Have you ever received an email that is so fascinating that you have to read it out loud to make sure you that you read it correctly?
I received one of those several days ago.
The email asked the following question:
“This past summer I purchased [factory equipment] in [Country X] with Bitcoin. I never received the equipment and [the supplier] won’t respond to my messages. Is it possible to file a lawsuit against [the supplier] even if I used bitcoin?
I had to re-read the email several times to make sure I understood what I was reading.
But this was the first time I learned of Bitcoin being used as a payment method in a major international business transaction.
And it’s certainly the first time I read anything about anyone contemplating a lawsuit based on a failed bitcoin transaction.
My mind raced with all the implications behind the question, i.e. “Is it possible to file a lawsuit against [the supplier] even if I used bitcoin?”
I could think of only more questions:
- Why, for example, did this person use bitcoin to make the purchase instead of using a conventional payment method?
- Is bitcoin considered legal currency in the U.S.? How about in other countries?
- Can one sue for breach of contract where payment was made using bitcoin?
- Could a court seize the defendant’s bitcoin account? How is “bitcoin jurisdiction” determined?
Let me back up a bit to explain what bitcoin is for readers who may not be familiar with it.
In the most basic terms, Bitcoin is a decentralized digital currency that enables instant payments to anyone, anywhere in the world.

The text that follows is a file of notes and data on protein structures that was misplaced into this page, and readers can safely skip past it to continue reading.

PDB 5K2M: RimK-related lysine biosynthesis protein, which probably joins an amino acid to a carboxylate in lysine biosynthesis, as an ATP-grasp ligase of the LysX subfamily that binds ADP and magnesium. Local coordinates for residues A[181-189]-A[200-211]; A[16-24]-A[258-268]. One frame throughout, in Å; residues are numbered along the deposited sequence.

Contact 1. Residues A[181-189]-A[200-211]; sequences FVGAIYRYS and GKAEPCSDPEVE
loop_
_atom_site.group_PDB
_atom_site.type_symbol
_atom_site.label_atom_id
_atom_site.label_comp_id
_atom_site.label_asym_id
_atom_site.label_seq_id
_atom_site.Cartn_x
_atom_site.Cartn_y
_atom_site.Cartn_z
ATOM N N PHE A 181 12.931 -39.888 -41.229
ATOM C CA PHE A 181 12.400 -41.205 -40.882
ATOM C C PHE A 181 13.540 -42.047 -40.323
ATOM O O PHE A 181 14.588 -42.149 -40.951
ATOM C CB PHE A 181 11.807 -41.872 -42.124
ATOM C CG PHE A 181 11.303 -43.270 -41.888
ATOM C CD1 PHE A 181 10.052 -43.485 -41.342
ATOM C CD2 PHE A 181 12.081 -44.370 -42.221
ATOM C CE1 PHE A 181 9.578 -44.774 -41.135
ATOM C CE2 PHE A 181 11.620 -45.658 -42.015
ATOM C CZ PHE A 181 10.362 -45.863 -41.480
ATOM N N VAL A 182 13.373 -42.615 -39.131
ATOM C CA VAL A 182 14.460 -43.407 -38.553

It uses peer-to-peer technology to manage transactions and issue money with near real-time confirmation. The price of ฿1 bitcoin is currently near the $1000 mark.
Bitcoin Gaining International Legitimacy
Getting back to the question whether a bitcoin-based lawsuit is possible, it’s my impression is that a cause of action would be viable, at least here in the United States–putting any jurisdictional issues aside for the moment.
A recent SEC decision is guiding and supports the proposition that bitcoin is a legitimate currency. Just a few months ago, the court in SEC v. Shavers held that bitcoin was a “form of money” subject to regulation by the Securities and Exchange Commission. (Civ. No. 13-416 E.D. Tex. Aug. 6, 2013).
While the U.S. is just beginning to address the issue, other countries, including Germany and Canada, have emerged as “Bitcoin-friendly” jurisdictions through their favorable pronouncements regarding the regulation and treatment of Bitcoin.
In terms of jurisdiction, however, the international nature of bitcoin raises concerns over where internet transactions involving bitcoin “take place.”
This issue alone is sure to spawn years of litigation.
I’ve still got a lot of questions.
But one thing is for sure. The widespread use of bitcoin will soon generate the first bitcoin lawsuit. Whether it takes place in the U.S., Germany, Canada or in some other country, remains to be seen. Until all the legal issues are sorted out, paper money has never looked so good.
What do you think?
Regulating Digital Currencies: Bringing Bitcoin within the Reach of the IMF, Nicholas Plassaras, Chicago Journal of International Law, 14 Chi J Intl L (2013), University of Chicago
Are Cryptocurrencies ‘Super’ Tax Havens? 112 Michigan Law Review First Impressions 38 (2013) Omri Y. Marian
How Bitcoins Could Revolutionize Global Payments — Forever, Bank Innovation
The Legal Status of Online Currencies: Are Bitcoins the Future?
Journal of Banking and Finance Law and Practice (2013)